Seniors living with their children is a big decision. Taking the step to move an aging parent into your home is something that will affect both you and your senior parent. This wonderful decision should not be made lightly and will have a lasting impact on you, your parent, your spouse, and your children.
How to Decide When It is Time
You’ve already made the decision to move your parent in with you when the time comes, but how do you know when that is? The simplest answer is when an aging parent can no longer reasonably take care of themselves. Depending on your parent's physical and mental health, there can be many warning signs that they are in need of home care.
Wandering. If your parent tends to wander off, both physically and in conversation, it may be time to consider providing home care for them. Wandering is symptomatic of dementia and can pose a great risk to your parent and those around them.
Aggression. Is your aging parent quick to anger? Are they prone to hyperbolic reactions? If this describes your parent, it may be to time to consider home caregiving. Seniors that anger easily can be unpredictable and may put themselves in situations that are unsafe.
Safety Oversight. If your parent seems to be negligent of safety precautions, it is definitely time to strongly consider home caregiving. You need to have the peace of mind that your parents will not hurt themselves. Seniors that move in with their children are less likely to injure themselves doing tasks that they are unable to safely perform on their own.
Illness or Injury. A senior who is experiencing a new or worsening illness is in need of home care services. If an illness or injury is causing so much distress that the aging parent is not comfortable being left alone, this is a sign that it is time for them to move in with you.
Advantages of Inviting Your Parent into Your Home
There are advantages and disadvantages of having your aging parent share your home. Sharing a living space with your parent can be a rewarding experience for you and your family.
One advantage to moving your aging parent into your home is that you can make up for lost time. If you left the nest early, you may be able to make up quality time together that you may have missed. If you were once far away and are now only a room down the hall, you have the opportunity to appreciate a lot of the little moments that bring you and your parent happiness.
Additionally, moving an aging parent into your home gives your children an opportunity to get to know their grandparent better and build a strong, meaningful relationship with them. Your parent will relish the chance to pass their wisdom along to their grandchildren.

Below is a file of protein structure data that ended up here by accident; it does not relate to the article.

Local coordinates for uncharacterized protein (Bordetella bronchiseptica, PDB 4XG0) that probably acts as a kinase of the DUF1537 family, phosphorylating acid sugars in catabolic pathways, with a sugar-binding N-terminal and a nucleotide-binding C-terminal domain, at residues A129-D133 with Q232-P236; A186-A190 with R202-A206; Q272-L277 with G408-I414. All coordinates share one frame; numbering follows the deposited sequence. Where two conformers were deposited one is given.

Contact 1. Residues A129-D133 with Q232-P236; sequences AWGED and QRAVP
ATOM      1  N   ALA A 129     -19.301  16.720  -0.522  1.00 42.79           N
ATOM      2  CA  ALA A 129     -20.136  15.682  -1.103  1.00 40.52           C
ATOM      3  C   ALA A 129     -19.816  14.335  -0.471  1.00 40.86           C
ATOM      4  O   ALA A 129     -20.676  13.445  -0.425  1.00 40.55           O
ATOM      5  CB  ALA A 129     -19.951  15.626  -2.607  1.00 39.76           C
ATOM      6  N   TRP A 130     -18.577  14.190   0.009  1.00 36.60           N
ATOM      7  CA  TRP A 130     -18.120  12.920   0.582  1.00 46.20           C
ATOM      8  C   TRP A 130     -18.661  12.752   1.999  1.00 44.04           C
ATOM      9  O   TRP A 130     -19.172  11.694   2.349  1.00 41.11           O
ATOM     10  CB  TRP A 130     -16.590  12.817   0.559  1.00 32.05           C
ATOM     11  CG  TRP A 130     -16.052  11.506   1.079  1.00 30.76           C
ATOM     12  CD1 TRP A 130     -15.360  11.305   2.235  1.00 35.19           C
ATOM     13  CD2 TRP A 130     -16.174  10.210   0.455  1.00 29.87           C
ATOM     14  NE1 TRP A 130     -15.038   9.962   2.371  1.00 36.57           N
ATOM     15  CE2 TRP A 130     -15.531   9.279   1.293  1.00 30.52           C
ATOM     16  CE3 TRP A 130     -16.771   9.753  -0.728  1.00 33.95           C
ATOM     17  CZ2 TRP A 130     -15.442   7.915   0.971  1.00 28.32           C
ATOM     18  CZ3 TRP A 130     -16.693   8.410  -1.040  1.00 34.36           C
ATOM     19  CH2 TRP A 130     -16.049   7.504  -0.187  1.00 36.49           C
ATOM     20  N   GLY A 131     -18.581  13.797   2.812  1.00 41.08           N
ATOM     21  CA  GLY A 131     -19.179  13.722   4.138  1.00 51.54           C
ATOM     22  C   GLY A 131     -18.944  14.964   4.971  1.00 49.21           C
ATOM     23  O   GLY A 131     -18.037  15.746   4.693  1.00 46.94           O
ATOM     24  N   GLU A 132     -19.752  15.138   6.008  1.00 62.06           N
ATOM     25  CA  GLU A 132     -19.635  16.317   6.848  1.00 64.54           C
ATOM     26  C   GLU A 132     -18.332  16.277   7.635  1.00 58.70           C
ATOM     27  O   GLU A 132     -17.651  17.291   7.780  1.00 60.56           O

You can also consider the economical benefit to you and your parent from moving in together. Your parent no longer has to worry about paying their bills or managing their assets. Furthermore, you can enjoy the benefits of being able to purchase bulk perishable food items with less fear of them going to waste. Additionally, if you or your parent decides to liquidate their assets, you can set aside funds to cover any costs associated with the care of your parent. However, tread carefully in this regard. A lack of financial sensitivity can create friction between you and your parent and perhaps other family members as well.
Disadvantages of Living with Seniors
Inviting your aging parent to move in with you is a major decision. This cannot be said enough. Be honest with yourself and your capabilities. How much can you reasonably commit to the home care of your parent?
Additionally, think of the stress it may put on your spouse or perhaps children. Is your home life stable enough for this to be a good idea? Ask people who you are close to, but are outside of your immediate family if they think it is a good idea. You want an outside, impartial person to give you some perspective and to avoid looking at the prospect through rose-tinted glasses. Living with your aging parent can be a great experience, but it can also be a large burden if you are not well prepared.
Offering home caregiving to your parent is a big change for everyone involved and not necessarily just time commitment changes. You have to consider what your relationship with your parent currently is. Do you get along with them? Will they be able to abide by the rules of your household? Will having your parent in your household put your spouse and children at risk? For many this is a bitter pill to swallow, but it is imperative that people considering this life changing event have carefully thought about all of the potential advantages and disadvantages applicable to their specific situation.
Consider Hiring a Home Caregiver
Fortunately, you don't have to take this step alone. Maybe your parent already has a home caregiver but needs full time attention. In this case, your parent is already familiar with a home caregiver and could move in with you as a way to provide more home care coverage.
If the move needs to happen for financial reasons, a part time home caregiver that comes to your home is more cost effective than a full time caregiver in your parent's home or an assisted living facility. Using a home caregiving service can allow you the flexibility you need to honor your commitments while taking on the additional responsibility of caring for seniors. Home care doesn't have to be full time. Home caregivers can work around your needs to deliver a sensible home care strategy.